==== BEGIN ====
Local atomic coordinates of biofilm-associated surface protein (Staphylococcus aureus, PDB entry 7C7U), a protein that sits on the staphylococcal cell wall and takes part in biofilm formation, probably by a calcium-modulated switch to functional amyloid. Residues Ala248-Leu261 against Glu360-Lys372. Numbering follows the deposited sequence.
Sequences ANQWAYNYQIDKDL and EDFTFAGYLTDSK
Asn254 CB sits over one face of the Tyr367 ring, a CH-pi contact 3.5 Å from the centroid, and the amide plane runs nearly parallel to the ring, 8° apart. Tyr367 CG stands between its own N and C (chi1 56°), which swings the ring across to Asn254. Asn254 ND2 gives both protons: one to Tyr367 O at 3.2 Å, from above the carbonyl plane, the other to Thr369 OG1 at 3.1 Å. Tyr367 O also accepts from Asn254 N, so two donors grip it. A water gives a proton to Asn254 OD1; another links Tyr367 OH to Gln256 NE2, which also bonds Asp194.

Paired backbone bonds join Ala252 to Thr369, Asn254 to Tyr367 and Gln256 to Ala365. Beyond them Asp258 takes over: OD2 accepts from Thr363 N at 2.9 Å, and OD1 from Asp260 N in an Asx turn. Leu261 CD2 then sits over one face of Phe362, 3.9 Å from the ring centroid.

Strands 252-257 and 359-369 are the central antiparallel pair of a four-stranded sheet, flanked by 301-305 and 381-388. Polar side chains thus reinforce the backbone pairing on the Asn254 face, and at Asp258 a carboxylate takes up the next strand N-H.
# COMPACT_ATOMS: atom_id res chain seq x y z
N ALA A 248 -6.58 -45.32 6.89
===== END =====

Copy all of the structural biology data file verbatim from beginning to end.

Local atomic coordinates of biofilm-associated surface protein (Staphylococcus aureus, PDB entry 7C7U), a protein that sits on the staphylococcal cell wall and takes part in biofilm formation, probably by a calcium-modulated switch to functional amyloid. Residues Ala248-Leu261 against Glu360-Lys372. Numbering follows the deposited sequence.
Sequences ANQWAYNYQIDKDL and EDFTFAGYLTDSK
Asn254 CB sits over one face of the Tyr367 ring, a CH-pi contact 3.5 Å from the centroid, and the amide plane runs nearly parallel to the ring, 8° apart. Tyr367 CG stands between its own N and C (chi1 56°), which swings the ring across to Asn254. Asn254 ND2 gives both protons: one to Tyr367 O at 3.2 Å, from above the carbonyl plane, the other to Thr369 OG1 at 3.1 Å. Tyr367 O also accepts from Asn254 N, so two donors grip it. A water gives a proton to Asn254 OD1; another links Tyr367 OH to Gln256 NE2, which also bonds Asp194.

Paired backbone bonds join Ala252 to Thr369, Asn254 to Tyr367 and Gln256 to Ala365. Beyond them Asp258 takes over: OD2 accepts from Thr363 N at 2.9 Å, and OD1 from Asp260 N in an Asx turn. Leu261 CD2 then sits over one face of Phe362, 3.9 Å from the ring centroid.

Strands 252-257 and 359-369 are the central antiparallel pair of a four-stranded sheet, flanked by 301-305 and 381-388. Polar side chains thus reinforce the backbone pairing on the Asn254 face, and at Asp258 a carboxylate takes up the next strand N-H.
# COMPACT_ATOMS: atom_id res chain seq x y z
N ALA A 248 -6.58 -45.32 6.89